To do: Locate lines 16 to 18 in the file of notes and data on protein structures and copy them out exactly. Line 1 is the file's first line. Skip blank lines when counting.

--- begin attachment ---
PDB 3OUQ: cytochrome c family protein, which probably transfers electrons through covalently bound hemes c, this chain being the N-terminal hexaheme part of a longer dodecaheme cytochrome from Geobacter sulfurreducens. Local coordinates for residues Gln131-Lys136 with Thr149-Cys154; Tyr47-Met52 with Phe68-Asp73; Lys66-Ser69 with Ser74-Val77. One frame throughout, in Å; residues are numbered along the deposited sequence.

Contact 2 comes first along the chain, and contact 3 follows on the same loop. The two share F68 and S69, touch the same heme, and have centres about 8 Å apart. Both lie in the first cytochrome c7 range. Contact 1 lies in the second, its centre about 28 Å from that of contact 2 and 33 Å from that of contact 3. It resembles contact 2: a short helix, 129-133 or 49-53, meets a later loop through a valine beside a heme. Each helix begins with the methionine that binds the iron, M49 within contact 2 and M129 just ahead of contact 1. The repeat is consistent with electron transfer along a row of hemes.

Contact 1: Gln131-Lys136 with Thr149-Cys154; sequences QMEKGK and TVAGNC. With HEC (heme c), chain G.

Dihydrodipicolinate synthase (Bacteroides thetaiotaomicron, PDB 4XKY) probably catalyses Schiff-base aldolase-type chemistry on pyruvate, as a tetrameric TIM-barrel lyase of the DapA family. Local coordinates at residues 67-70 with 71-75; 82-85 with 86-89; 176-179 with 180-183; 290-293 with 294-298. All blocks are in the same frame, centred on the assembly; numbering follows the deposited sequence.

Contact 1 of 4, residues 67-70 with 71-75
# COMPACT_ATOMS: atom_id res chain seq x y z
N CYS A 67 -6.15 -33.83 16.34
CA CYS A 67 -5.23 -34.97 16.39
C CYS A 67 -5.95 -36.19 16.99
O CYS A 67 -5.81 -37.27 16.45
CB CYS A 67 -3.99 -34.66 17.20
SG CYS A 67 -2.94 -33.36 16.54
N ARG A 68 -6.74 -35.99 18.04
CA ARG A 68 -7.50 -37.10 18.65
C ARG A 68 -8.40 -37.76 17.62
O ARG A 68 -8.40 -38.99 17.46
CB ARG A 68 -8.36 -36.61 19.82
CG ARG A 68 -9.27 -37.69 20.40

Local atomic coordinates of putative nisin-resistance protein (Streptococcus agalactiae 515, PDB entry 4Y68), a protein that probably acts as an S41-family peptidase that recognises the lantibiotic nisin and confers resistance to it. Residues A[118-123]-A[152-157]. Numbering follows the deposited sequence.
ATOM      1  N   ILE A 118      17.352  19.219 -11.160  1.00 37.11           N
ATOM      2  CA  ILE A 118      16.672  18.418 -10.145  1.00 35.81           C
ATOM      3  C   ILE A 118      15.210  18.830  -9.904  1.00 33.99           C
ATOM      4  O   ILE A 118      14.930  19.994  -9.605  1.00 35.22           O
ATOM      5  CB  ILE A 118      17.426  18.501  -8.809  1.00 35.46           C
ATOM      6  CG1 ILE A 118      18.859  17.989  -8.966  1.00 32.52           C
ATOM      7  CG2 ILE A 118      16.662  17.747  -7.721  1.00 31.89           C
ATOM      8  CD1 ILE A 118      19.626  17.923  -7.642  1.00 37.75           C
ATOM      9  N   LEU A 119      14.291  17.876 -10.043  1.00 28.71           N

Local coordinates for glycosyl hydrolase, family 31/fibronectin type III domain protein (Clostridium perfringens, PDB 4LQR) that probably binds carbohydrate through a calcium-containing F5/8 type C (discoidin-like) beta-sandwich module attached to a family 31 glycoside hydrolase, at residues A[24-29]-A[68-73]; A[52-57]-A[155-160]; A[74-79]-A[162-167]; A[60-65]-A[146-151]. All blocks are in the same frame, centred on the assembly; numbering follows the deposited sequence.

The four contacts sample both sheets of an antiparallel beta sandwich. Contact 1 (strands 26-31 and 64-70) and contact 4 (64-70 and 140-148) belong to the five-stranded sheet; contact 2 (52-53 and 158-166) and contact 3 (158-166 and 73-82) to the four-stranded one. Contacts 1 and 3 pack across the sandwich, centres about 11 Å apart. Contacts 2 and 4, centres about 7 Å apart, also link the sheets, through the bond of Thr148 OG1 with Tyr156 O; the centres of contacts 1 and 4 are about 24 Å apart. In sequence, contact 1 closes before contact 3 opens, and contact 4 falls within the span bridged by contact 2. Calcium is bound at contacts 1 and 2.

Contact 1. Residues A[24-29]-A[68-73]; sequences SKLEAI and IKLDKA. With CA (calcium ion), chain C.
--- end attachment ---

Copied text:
O ARG A 68 -8.40 -38.99 17.46
CB ARG A 68 -8.36 -36.61 19.82
CG ARG A 68 -9.27 -37.69 20.40